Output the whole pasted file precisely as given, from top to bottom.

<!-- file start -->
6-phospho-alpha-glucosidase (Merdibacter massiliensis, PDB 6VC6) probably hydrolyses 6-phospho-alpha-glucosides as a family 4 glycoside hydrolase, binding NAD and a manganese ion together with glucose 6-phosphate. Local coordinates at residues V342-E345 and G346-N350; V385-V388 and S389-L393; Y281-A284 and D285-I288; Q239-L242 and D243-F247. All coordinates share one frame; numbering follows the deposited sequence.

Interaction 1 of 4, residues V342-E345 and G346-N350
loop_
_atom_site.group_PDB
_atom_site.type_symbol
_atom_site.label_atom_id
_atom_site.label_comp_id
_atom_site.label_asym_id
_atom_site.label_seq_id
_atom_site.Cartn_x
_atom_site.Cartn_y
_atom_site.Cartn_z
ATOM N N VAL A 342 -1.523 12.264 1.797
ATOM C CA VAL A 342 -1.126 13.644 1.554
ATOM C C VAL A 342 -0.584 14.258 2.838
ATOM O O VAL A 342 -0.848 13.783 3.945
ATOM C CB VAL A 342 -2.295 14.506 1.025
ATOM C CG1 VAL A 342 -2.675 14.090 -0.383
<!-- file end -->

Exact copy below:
6-phospho-alpha-glucosidase (Merdibacter massiliensis, PDB 6VC6) probably hydrolyses 6-phospho-alpha-glucosides as a family 4 glycoside hydrolase, binding NAD and a manganese ion together with glucose 6-phosphate. Local coordinates at residues V342-E345 and G346-N350; V385-V388 and S389-L393; Y281-A284 and D285-I288; Q239-L242 and D243-F247. All coordinates share one frame; numbering follows the deposited sequence.

Interaction 1 of 4, residues V342-E345 and G346-N350
loop_
_atom_site.group_PDB
_atom_site.type_symbol
_atom_site.label_atom_id
_atom_site.label_comp_id
_atom_site.label_asym_id
_atom_site.label_seq_id
_atom_site.Cartn_x
_atom_site.Cartn_y
_atom_site.Cartn_z
ATOM N N VAL A 342 -1.523 12.264 1.797
ATOM C CA VAL A 342 -1.126 13.644 1.554
ATOM C C VAL A 342 -0.584 14.258 2.838
ATOM O O VAL A 342 -0.848 13.783 3.945
ATOM C CB VAL A 342 -2.295 14.506 1.025
ATOM C CG1 VAL A 342 -2.675 14.090 -0.383